Dealing With Withdrawal Symptoms

Did you know that cigarette smoking alone accounts for over 480,000 deaths annually in the United States? That translates to 1 in 5 deaths and means that more than 15 per 100 individuals over the age of 18 are current smokers. And, even though the number of smokers has declined from 21 out of every 100 in 2005 to 15 in 2016, there are still over 16 million Americans suffering from smoking-related health problems.

What would happen if these individuals decided to quit smoking? They would experience withdrawal symptoms for a few weeks or months, but they would eventually be on the path toward positive changes in their overall health.

Nicotine Addiction and Withdrawal Symptoms

Nicotine, the main addictive component of cigarettes, is the cause for most addictions because it can trick the brain by reducing the symptoms of depression and improving mood, concentration and well-being. What some smokers do not understand is that these feelings are temporary, while the damage caused by tobacco and nicotine are more permanent.

Studies show that nicotine may be as addictive as drugs like cocaine and if not dealt with properly, can become a life-long habit. Along with causing severe addiction, cigarettes might also increase your risk for conditions like respiratory issues, heart disease, stroke and lung or oral cancers.

Data from the Centers for Disease Control and Prevention shows that as of 2015, 68 percent of current smokers claimed that they wanted to quit smoking completely.

Tips to quit smoking

  • Pick a date and stick to it
  • Remember that these withdrawal symptoms aren’t here to stay
  • Ask for support from your friends, colleagues and family
  • List out your personal reasons for quitting (children, personal health, etc.)
  • Quit cold turkey
  • Use nicotine patches or gums to gradually reduce nicotine intake

Symptoms of Nicotine Withdrawal

Just like smoking may temporarily make you feel energized and stress-free, quitting cigarettes can cause temporary withdrawal symptoms that can appear as soon as within half an hour of your last smoke. Its symptoms usually vary based on how long you’ve been a smoker and how many cigarettes you smoke a day.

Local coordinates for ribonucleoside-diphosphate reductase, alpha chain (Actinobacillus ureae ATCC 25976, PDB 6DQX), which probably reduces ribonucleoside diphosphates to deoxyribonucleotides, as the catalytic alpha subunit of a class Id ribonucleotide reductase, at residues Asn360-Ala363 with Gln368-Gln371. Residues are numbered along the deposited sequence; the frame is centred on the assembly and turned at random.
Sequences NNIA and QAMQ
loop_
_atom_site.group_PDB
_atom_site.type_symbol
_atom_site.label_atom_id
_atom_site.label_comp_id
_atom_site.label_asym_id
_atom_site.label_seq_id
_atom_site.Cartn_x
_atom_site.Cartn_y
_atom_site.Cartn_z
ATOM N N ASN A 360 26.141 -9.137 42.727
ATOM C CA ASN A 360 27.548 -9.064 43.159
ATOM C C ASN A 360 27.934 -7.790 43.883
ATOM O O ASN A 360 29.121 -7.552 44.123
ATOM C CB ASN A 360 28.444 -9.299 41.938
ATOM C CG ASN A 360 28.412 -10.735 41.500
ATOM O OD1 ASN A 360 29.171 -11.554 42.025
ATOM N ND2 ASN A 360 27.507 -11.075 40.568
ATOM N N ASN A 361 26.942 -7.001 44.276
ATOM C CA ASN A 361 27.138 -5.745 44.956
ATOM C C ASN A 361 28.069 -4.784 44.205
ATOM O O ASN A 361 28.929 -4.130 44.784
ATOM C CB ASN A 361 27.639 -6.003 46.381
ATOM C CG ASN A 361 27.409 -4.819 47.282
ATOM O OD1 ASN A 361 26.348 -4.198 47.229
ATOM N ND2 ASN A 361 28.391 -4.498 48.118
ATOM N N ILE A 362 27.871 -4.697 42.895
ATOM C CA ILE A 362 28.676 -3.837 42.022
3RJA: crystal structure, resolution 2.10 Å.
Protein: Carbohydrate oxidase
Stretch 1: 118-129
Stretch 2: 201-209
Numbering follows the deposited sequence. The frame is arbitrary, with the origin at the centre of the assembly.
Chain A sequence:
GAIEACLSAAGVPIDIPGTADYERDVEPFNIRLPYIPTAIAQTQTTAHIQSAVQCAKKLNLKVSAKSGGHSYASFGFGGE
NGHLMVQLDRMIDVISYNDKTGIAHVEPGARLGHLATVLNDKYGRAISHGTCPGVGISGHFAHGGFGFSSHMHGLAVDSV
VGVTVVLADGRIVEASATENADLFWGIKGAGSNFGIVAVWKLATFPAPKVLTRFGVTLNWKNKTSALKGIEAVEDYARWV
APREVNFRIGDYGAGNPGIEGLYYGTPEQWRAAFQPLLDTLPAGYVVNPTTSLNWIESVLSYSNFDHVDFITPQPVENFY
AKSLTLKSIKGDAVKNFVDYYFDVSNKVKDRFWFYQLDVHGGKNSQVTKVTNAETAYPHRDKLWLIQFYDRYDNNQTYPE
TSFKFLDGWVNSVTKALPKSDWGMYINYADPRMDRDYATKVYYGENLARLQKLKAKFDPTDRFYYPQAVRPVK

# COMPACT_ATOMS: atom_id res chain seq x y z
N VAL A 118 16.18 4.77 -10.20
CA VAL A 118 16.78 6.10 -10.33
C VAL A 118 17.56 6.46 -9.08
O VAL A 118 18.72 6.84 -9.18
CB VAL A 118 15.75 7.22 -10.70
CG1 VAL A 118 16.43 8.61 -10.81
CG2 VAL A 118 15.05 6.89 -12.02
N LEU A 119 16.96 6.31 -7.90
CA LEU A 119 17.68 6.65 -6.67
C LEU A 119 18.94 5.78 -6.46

Withdrawal symptoms can, however, be overcome with a commitment from you and encouragement from loved ones.

Look out for these symptoms if you have recently quit smoking:

  • Weight gain
  • Bipolar disorder and depression
  • Dry mouth
  • Headaches
  • Hampered concentration
  • Sleep problems
  • Profuse sweating and tingling in the limbs
  • Nausea and constipation
  • Strong nicotine cravings
  • Insomnia
  • Coughing

While these symptoms can reach their maximum intensity within the first few days of quitting, your doctor might be able to treat these symptoms, to help you deal with withdrawal without reaching out for another cigarette.

These treatments include nicotine replacement medicines like nicotine gums and skin patches that can provide a controlled dose of nicotine till you can deal with not getting any nicotine at all.

Some non-nicotine medicines like bupropion and varenicline might help with the withdrawal symptoms too.

So, whether you decide to quit cold turkey or prefer relying on nicotine replacement therapies to gradually quit smoking, understand that these withdrawal symptoms are a part of the quitting process and though it may be difficult to handle for the first few days or weeks, they can be overcome with the right coping strategies, medications, self-control and encouragement from your loved ones.

The content of this Website is for informational purposes only, is general in nature and is not intended to diagnose, treat, cure or prevent any disease, and does not constitute professional advice. The information on this Website should not be considered as complete and does not cover all diseases, ailments, physical conditions, or their treatment. You should consult with your physician before beginning any exercise, weight loss, or health care program and/or any of the beauty treatments.


Falck, S. (2018, March 23). Everything You Need to Know About Nicotine Withdrawal. Retrieved October 1, 2018, from

Smoking & Tobacco Use. (2018, September 24). Retrieved from